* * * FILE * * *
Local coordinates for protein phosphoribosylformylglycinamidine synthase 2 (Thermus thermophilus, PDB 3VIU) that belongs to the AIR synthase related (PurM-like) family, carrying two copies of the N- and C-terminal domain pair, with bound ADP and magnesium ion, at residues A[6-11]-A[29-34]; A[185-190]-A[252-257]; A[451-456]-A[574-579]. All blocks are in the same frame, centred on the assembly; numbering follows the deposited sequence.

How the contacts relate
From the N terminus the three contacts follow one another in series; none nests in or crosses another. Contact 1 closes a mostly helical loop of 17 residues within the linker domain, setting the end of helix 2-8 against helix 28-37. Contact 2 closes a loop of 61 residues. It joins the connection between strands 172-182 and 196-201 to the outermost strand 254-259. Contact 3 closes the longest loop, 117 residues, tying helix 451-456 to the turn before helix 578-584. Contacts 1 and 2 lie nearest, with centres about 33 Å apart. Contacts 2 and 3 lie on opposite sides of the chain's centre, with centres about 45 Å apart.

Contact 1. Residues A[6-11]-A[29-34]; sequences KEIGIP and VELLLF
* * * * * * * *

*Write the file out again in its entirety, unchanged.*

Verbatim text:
Local coordinates for protein phosphoribosylformylglycinamidine synthase 2 (Thermus thermophilus, PDB 3VIU) that belongs to the AIR synthase related (PurM-like) family, carrying two copies of the N- and C-terminal domain pair, with bound ADP and magnesium ion, at residues A[6-11]-A[29-34]; A[185-190]-A[252-257]; A[451-456]-A[574-579]. All blocks are in the same frame, centred on the assembly; numbering follows the deposited sequence.

How the contacts relate
From the N terminus the three contacts follow one another in series; none nests in or crosses another. Contact 1 closes a mostly helical loop of 17 residues within the linker domain, setting the end of helix 2-8 against helix 28-37. Contact 2 closes a loop of 61 residues. It joins the connection between strands 172-182 and 196-201 to the outermost strand 254-259. Contact 3 closes the longest loop, 117 residues, tying helix 451-456 to the turn before helix 578-584. Contacts 1 and 2 lie nearest, with centres about 33 Å apart. Contacts 2 and 3 lie on opposite sides of the chain's centre, with centres about 45 Å apart.

Contact 1. Residues A[6-11]-A[29-34]; sequences KEIGIP and VELLLF